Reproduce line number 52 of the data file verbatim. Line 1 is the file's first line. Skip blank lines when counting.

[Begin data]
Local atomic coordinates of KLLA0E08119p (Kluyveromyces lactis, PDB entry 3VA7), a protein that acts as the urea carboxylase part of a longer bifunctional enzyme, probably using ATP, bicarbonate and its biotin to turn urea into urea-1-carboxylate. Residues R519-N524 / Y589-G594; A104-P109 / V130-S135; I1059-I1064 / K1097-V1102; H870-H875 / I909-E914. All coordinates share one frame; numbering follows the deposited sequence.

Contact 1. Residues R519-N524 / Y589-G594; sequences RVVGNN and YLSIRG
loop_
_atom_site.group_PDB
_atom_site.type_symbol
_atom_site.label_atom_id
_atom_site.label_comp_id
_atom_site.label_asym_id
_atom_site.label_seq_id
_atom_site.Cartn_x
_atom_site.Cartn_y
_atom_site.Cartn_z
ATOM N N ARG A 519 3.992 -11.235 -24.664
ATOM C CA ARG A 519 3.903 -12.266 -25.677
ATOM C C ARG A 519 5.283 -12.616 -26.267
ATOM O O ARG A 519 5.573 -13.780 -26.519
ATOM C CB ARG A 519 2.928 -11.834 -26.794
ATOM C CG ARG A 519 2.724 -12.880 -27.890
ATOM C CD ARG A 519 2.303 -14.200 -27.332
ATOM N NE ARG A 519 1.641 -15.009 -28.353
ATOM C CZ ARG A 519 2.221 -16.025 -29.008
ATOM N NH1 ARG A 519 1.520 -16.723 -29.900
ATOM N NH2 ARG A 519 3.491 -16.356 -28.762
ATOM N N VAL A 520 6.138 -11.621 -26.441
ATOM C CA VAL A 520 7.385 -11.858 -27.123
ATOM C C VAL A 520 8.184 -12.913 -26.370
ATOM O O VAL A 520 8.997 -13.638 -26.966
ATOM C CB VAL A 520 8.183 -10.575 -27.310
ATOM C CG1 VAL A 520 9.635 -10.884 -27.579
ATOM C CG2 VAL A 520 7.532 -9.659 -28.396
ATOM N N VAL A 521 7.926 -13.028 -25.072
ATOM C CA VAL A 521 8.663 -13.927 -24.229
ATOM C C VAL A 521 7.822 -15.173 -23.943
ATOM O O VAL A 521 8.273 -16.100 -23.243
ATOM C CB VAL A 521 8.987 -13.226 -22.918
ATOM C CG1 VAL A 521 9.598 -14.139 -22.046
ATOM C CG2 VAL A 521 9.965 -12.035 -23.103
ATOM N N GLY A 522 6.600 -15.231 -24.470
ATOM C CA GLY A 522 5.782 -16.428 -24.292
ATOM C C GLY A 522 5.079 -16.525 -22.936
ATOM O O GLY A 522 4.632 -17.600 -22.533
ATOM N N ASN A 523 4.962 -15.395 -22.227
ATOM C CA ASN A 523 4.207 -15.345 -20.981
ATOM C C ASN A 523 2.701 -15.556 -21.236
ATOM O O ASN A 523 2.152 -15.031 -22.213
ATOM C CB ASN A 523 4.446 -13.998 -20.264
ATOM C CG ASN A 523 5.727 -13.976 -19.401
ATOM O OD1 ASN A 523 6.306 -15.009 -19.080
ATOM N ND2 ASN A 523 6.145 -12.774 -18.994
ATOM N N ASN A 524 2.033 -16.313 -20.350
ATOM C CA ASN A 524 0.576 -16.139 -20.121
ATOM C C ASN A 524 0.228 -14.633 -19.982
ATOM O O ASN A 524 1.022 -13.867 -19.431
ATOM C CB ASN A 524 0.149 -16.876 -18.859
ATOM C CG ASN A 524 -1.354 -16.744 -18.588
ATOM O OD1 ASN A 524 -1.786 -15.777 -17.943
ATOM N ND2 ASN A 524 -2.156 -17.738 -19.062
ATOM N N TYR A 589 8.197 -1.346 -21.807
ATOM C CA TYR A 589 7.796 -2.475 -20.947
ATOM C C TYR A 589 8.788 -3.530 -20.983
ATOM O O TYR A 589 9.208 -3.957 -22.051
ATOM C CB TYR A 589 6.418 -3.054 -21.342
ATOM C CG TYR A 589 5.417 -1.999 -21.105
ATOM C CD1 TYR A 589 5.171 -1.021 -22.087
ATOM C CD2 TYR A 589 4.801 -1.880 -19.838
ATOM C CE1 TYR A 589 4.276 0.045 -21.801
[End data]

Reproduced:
ATOM C C ASN A 524 0.228 -14.633 -19.982